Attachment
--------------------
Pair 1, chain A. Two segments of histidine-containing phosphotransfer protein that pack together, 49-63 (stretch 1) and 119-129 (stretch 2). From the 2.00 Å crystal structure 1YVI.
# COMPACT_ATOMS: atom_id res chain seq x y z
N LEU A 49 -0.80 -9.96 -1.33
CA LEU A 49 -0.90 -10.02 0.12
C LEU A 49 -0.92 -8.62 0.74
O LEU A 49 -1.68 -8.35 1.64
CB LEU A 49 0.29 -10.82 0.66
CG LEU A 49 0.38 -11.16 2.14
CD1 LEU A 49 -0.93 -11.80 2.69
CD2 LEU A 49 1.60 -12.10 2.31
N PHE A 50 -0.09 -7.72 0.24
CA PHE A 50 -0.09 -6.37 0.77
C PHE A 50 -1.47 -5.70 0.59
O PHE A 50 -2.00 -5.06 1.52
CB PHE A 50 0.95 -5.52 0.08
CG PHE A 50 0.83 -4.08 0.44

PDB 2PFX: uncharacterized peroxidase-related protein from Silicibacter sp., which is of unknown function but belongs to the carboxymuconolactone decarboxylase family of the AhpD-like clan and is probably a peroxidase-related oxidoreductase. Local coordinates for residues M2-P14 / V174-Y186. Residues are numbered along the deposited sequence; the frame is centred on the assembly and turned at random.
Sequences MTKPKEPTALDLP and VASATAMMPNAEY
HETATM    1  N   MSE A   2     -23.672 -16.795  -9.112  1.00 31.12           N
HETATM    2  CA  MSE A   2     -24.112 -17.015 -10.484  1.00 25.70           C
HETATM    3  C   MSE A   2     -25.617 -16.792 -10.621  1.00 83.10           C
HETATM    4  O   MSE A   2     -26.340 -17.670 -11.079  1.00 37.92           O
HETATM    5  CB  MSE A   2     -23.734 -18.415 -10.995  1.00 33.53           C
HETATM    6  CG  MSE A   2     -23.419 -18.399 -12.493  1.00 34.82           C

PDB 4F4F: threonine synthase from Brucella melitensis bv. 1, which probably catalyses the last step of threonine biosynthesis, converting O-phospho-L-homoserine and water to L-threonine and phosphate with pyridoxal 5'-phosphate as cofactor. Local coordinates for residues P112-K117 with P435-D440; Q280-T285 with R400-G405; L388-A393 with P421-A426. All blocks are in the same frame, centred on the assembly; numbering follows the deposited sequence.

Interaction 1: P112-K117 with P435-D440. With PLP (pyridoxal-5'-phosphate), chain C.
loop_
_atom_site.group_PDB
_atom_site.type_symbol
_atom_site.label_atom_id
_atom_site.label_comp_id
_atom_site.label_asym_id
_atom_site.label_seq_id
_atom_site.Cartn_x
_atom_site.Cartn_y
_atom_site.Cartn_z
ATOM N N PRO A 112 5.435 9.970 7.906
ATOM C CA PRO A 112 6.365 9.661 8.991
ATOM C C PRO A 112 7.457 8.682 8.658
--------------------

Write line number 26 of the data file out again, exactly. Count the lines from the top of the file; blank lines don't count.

Interaction 1: P112-K117 with P435-D440. With PLP (pyridoxal-5'-phosphate), chain C.